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Ushering in a New Era of Tech Training

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Training's New Reality: Augmented reality training concepts, like that of Bosch Automotive Solutions above, help technicians interact with repair information in a simple way.

The average person remembers 10 percent of what they read, 20 percent of what they hear, 30 percent of what they see and 50 percent of what they see and hear, according to Edgar Dale's Cone of Experience. Augmented reality (AR) is taking this information and making the most of it by using visual information to change the way that people are trained, says Rob Butz, director of business development for the technical information services segment of Bosch Automotive Service Solutions. 

For those who are not familiar with AR, Butz says that most people have seen it on a weekly basis when they watch football. AR is used to display the line that comes up on the screen to mark the distance needed for a first down. Information that is laid over an existing image, like the line over the football field, is being used increasingly to improve training methods within the automotive aftermarket and increase shop efficiency, Butz explains. Bosch’s booth at AAPEX  last year demonstrated some of the ways that this technology can be used to change the way repairs are performed. 

AR works by pointing a mobile device with the necessary technology at the designated area of a vehicle. The user can select the application desired—whether it be repair instructions, wiring harnesses, component locations or wire diagrams—and the information will superimpose onto the live image. 

Butz estimates that AR packaging for mobile devices will not be available for purchase for independent shops for another few years, but the revolutionary technology is something that shop owners should pay attention to as a way to more effectively train their technicians and run their shops.  


How will shop owners benefit from using AR in their shops? 

The division that I work in is focused on automation and efficiency, and we see AR as an enhancement for shops. AR takes computer-generated data and lays that information over a real product. AR would enable shop workers to see all of the information that they need. Using AR, shop workers can take a photo with their mobile devices and then AR will lay over the necessary information, such as the location of components and repair procedures. 


How exactly will the AR application work?

The application is downloaded to a device, or the device can access the information via a server. Once the application is launched, the user will navigate through the content, including a selection area for the vehicle. The navigation will differ depending on the application that the user is trying to use. When an augmentation is available, the user simply points the device at the vehicle and the related information is displayed over the vehicle.  


How can AR be used to train technicians more effectively?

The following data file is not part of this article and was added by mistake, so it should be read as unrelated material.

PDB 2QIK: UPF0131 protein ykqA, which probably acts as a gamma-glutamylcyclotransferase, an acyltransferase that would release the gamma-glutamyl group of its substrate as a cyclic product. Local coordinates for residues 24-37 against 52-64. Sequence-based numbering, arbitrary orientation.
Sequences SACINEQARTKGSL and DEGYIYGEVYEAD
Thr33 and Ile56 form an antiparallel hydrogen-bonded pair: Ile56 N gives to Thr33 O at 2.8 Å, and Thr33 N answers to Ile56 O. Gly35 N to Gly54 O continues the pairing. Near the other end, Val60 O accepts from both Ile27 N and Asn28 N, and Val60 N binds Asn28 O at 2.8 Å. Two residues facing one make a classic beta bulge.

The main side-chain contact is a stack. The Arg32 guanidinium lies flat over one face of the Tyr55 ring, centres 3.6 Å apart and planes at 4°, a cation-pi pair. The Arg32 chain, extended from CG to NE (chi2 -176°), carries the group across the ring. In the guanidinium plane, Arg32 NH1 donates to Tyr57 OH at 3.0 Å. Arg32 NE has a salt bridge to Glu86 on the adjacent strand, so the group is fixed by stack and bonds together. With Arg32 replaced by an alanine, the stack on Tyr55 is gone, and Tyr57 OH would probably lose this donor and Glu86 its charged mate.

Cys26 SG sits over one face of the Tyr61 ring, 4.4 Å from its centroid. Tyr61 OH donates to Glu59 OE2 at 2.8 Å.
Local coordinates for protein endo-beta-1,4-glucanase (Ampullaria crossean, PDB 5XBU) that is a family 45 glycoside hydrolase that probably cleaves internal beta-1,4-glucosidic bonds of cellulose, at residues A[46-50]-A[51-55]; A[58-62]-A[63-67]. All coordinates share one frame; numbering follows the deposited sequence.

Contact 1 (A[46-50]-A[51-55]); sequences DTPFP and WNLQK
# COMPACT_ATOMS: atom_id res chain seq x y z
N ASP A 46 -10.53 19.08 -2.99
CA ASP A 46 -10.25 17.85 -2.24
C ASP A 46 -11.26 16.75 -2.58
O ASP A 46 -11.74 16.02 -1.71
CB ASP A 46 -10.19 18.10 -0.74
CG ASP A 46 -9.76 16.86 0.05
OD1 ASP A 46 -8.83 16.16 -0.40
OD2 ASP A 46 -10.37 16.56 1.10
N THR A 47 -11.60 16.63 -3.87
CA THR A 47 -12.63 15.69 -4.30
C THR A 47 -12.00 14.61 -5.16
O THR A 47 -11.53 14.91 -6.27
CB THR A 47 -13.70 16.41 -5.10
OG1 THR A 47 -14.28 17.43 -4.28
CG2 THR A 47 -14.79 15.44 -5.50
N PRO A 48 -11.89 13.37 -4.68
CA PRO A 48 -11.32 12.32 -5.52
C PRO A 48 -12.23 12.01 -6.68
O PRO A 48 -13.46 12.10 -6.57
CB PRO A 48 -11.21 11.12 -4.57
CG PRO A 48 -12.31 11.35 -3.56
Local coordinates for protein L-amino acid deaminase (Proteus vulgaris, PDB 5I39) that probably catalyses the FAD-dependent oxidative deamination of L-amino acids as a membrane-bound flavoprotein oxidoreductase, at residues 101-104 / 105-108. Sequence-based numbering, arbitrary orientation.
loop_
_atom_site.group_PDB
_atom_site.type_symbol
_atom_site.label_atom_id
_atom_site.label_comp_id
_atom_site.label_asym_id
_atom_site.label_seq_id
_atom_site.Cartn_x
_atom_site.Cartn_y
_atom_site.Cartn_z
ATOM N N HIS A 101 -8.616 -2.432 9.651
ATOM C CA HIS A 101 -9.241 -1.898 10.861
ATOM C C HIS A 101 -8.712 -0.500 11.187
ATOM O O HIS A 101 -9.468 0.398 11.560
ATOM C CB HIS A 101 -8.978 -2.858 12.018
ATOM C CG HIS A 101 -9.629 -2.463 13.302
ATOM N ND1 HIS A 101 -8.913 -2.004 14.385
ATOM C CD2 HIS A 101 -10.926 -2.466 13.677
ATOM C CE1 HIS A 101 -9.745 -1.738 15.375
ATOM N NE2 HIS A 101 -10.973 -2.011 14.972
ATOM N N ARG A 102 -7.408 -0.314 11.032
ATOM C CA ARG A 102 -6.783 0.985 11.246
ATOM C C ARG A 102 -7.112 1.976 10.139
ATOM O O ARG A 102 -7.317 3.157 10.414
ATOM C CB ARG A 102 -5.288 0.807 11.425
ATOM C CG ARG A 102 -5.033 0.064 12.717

We’ve seen that AR is a more efficient way of training technicians. Based on studies, using AR is a more effective way to train technicians because they will retain a significant amount more of the information that is presented to them if it’s delivered in a visual way. 

An example of how we envision AR being used to train technicians is by providing information on equipment. Technicians would be able to point their device at pieces of equipment and information would pop up on how to use the equipment and service it. 


Besides the training benefits, what are the advantages of using AR in a shop? 

It will cut down on the time it takes to do repairs. Using AR can help technicians find components faster. It will be especially helpful for complicated removal and replacement procedures because it will allow technicians to visually see where things are located. Based on studies that we’ve done at Bosch, we’ve seen that it can increase efficiency anywhere from 15–20 percent. 

There are customer service benefits to it as well. AR can be used to actually show customers what is going on with his or her car and can also be used to show them through the repair process. Being able to see things visually will mean more to the customer than a verbal explanation. 


How long before you think AR will become common in independent repair shops? 

We feel that it will become more commonplace as the market continue to engage in it. Europe has been ahead of the game, and the U.S. is picking up on it over the past year and a half. We anticipate some type of release mid-2017. However, we believe that the impact could be sooner depending on the use.


How do you envision it being presented to indy shops? 

When we begin to release this to independent shops, it will likely be available for purchase. The purchase models could be similar to existing service content models or possibly by use per vehicle. The applications could also be integrated with other solutions and available as part of a complete service package. 


What are the latest applications in AR that the industry should keep its eyes open for? 

Bosch is releasing a rescue assist app with Daimler. When someone is in a serious crash, a team goes out to assist the vehicle owner. This application will enable rescue teams to look and identify components that may be dangerous and have the potential to harm the driver or the rescuers. The application has been developed for 30 or so vehicles.

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